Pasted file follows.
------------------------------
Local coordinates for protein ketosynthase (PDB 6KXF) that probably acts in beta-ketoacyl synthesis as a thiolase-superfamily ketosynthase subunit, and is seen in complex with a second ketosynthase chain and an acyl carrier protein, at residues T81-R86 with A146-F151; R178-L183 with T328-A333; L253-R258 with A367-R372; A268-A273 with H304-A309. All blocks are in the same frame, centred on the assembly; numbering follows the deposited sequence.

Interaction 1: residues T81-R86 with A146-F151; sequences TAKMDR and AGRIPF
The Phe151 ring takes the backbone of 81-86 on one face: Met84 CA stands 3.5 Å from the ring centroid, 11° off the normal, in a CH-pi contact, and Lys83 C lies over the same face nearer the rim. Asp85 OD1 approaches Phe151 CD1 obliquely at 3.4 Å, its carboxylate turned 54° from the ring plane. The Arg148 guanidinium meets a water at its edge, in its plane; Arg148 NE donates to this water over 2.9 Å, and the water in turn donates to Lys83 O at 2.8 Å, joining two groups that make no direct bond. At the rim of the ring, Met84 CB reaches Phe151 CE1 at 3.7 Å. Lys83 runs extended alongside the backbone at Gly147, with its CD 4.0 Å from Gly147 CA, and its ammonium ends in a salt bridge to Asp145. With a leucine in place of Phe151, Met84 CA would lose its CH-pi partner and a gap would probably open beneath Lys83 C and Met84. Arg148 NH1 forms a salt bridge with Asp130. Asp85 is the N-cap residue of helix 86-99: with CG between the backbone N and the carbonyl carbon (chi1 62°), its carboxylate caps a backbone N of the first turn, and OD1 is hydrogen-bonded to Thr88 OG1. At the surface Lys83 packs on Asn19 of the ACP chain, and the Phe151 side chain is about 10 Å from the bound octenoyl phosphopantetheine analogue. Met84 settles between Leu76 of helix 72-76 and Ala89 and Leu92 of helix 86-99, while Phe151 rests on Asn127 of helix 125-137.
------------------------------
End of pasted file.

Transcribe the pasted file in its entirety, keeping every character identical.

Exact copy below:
Local coordinates for protein ketosynthase (PDB 6KXF) that probably acts in beta-ketoacyl synthesis as a thiolase-superfamily ketosynthase subunit, and is seen in complex with a second ketosynthase chain and an acyl carrier protein, at residues T81-R86 with A146-F151; R178-L183 with T328-A333; L253-R258 with A367-R372; A268-A273 with H304-A309. All blocks are in the same frame, centred on the assembly; numbering follows the deposited sequence.

Interaction 1: residues T81-R86 with A146-F151; sequences TAKMDR and AGRIPF
The Phe151 ring takes the backbone of 81-86 on one face: Met84 CA stands 3.5 Å from the ring centroid, 11° off the normal, in a CH-pi contact, and Lys83 C lies over the same face nearer the rim. Asp85 OD1 approaches Phe151 CD1 obliquely at 3.4 Å, its carboxylate turned 54° from the ring plane. The Arg148 guanidinium meets a water at its edge, in its plane; Arg148 NE donates to this water over 2.9 Å, and the water in turn donates to Lys83 O at 2.8 Å, joining two groups that make no direct bond. At the rim of the ring, Met84 CB reaches Phe151 CE1 at 3.7 Å. Lys83 runs extended alongside the backbone at Gly147, with its CD 4.0 Å from Gly147 CA, and its ammonium ends in a salt bridge to Asp145. With a leucine in place of Phe151, Met84 CA would lose its CH-pi partner and a gap would probably open beneath Lys83 C and Met84. Arg148 NH1 forms a salt bridge with Asp130. Asp85 is the N-cap residue of helix 86-99: with CG between the backbone N and the carbonyl carbon (chi1 62°), its carboxylate caps a backbone N of the first turn, and OD1 is hydrogen-bonded to Thr88 OG1. At the surface Lys83 packs on Asn19 of the ACP chain, and the Phe151 side chain is about 10 Å from the bound octenoyl phosphopantetheine analogue. Met84 settles between Leu76 of helix 72-76 and Ala89 and Leu92 of helix 86-99, while Phe151 rests on Asn127 of helix 125-137.